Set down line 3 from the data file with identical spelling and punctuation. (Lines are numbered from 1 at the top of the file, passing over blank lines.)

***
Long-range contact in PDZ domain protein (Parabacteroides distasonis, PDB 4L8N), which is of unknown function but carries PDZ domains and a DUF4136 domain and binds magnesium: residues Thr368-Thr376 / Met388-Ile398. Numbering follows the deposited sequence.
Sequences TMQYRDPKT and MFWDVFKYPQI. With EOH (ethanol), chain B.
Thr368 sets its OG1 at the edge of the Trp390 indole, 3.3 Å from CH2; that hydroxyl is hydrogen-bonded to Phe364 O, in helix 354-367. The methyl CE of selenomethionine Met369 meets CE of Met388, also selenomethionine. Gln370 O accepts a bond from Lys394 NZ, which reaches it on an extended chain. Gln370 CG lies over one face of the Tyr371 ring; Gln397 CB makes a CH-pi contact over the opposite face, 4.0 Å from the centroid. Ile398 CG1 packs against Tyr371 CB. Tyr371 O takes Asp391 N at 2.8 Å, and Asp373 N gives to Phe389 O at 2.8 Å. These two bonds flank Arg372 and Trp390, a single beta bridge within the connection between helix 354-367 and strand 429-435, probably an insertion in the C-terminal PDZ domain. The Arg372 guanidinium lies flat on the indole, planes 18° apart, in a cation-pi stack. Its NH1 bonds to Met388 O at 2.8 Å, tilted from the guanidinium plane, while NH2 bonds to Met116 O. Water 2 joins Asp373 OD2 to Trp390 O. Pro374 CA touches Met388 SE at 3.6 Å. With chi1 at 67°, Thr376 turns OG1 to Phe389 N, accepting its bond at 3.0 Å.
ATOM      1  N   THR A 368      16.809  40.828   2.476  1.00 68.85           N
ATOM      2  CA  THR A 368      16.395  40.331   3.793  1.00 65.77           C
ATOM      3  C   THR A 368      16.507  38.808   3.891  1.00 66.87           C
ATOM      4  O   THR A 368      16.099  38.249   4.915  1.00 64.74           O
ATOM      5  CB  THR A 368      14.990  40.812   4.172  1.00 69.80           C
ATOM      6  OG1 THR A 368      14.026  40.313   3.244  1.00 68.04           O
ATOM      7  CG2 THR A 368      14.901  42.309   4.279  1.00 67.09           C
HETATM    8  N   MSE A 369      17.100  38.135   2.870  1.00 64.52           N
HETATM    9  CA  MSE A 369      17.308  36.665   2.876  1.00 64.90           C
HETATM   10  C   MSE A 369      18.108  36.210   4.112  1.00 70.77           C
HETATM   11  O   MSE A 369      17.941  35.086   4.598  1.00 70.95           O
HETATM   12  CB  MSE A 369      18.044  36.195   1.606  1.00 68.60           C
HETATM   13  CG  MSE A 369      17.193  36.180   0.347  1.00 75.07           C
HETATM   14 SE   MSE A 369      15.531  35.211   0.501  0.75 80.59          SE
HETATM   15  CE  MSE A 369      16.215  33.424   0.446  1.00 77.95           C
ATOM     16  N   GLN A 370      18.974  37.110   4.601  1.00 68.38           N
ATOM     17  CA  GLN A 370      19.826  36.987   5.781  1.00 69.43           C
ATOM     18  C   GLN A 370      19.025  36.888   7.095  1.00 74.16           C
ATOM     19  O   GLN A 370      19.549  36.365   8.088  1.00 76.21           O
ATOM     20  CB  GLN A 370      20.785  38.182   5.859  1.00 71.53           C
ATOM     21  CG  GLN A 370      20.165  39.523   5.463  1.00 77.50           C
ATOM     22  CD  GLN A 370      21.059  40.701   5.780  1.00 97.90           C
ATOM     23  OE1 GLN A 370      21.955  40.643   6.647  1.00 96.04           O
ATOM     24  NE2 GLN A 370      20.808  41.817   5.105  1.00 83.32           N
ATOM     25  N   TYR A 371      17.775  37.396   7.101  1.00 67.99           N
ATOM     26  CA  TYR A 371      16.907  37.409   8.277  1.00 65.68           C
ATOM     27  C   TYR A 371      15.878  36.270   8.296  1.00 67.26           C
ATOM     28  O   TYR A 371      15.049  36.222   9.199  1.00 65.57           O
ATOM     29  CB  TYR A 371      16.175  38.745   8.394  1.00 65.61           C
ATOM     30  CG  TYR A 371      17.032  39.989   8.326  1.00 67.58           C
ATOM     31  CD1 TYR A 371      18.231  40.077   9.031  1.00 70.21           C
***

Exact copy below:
Thr368 sets its OG1 at the edge of the Trp390 indole, 3.3 Å from CH2; that hydroxyl is hydrogen-bonded to Phe364 O, in helix 354-367. The methyl CE of selenomethionine Met369 meets CE of Met388, also selenomethionine. Gln370 O accepts a bond from Lys394 NZ, which reaches it on an extended chain. Gln370 CG lies over one face of the Tyr371 ring; Gln397 CB makes a CH-pi contact over the opposite face, 4.0 Å from the centroid. Ile398 CG1 packs against Tyr371 CB. Tyr371 O takes Asp391 N at 2.8 Å, and Asp373 N gives to Phe389 O at 2.8 Å. These two bonds flank Arg372 and Trp390, a single beta bridge within the connection between helix 354-367 and strand 429-435, probably an insertion in the C-terminal PDZ domain. The Arg372 guanidinium lies flat on the indole, planes 18° apart, in a cation-pi stack. Its NH1 bonds to Met388 O at 2.8 Å, tilted from the guanidinium plane, while NH2 bonds to Met116 O. Water 2 joins Asp373 OD2 to Trp390 O. Pro374 CA touches Met388 SE at 3.6 Å. With chi1 at 67°, Thr376 turns OG1 to Phe389 N, accepting its bond at 3.0 Å.